Emerson, Thoreau, Twain: Transcendentalist Writers
Transcendentalists are believed to go above and beyond and be independent. Ralph Waldo Emerson and Henry David Thoreau both stress that transcendentalism is all about individualism. According to Emerson, the main idea of transcendentalism is to withdraw from society: “To believe you own thought, to believe that what is true for you in your private heart, is true for all men(that is genius” (185). Emerson focuses on following the heart. Similarly, Thoreau relied on civil disobedience. He wanted people to stand out and take charge: “For it matters not how small the beginning may seem to be: what is once well done is done forever” (193). He is saying that it takes one person to stand up and make a change in society. These morals all are portrayed in Mark Twain’s novel The Adventures of Huckleberry Finn. Emerson and Thoreau would consider Twain to be a transcendentalist writer. He implies the ways of transcendentalism through the characters in the novel. He shows how the characters represent transcendentalists’ qualities.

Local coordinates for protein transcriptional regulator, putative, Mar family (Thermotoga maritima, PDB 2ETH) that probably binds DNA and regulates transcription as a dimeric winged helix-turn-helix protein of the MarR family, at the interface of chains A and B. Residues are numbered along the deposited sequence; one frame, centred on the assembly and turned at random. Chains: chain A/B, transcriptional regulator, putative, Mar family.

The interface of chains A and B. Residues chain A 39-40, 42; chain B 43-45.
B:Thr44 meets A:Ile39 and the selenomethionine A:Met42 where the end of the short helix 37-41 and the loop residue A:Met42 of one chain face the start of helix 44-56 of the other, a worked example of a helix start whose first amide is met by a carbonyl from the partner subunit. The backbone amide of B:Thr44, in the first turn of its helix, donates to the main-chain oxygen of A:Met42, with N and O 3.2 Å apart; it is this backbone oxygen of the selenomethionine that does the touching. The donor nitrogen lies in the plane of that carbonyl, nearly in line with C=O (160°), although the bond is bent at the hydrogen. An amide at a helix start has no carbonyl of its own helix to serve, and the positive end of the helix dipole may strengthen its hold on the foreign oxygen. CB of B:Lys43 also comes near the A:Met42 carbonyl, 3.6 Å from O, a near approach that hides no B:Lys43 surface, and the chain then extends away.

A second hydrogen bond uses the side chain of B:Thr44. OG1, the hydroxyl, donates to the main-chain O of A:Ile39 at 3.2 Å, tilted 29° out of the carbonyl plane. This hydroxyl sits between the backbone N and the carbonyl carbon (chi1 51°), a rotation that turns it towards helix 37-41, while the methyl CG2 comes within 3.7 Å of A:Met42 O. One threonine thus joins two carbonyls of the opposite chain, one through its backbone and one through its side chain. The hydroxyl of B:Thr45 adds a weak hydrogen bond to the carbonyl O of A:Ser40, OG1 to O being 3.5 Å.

Transcendentalists are supposed to be their own people, meaning not caring what others think of them. Emerson says that a person should learn to trust himself and do whatever he thinks is right, not caring if it doesn’t make sense: “Nothing is at last sacred but the integrity of your own mind” (186). Emerson clearly states that there is nothing more important than one’s mind. In The Adventures of Huckleberry Finn, Twain shows Pap, the father of Huck, the main character, as someone who follows his own ways. Usually, people may think that a father would want the best for his child, but not in this novel. Twain portrays Pap to be different; different from a normal father. Pap doesn’t like the fact that Huck is interested in learning: “And looky here (you drop that school, you hear…and if I catch you about that school I’ll tan you good” (27). A father is not supposed to act like that to his...
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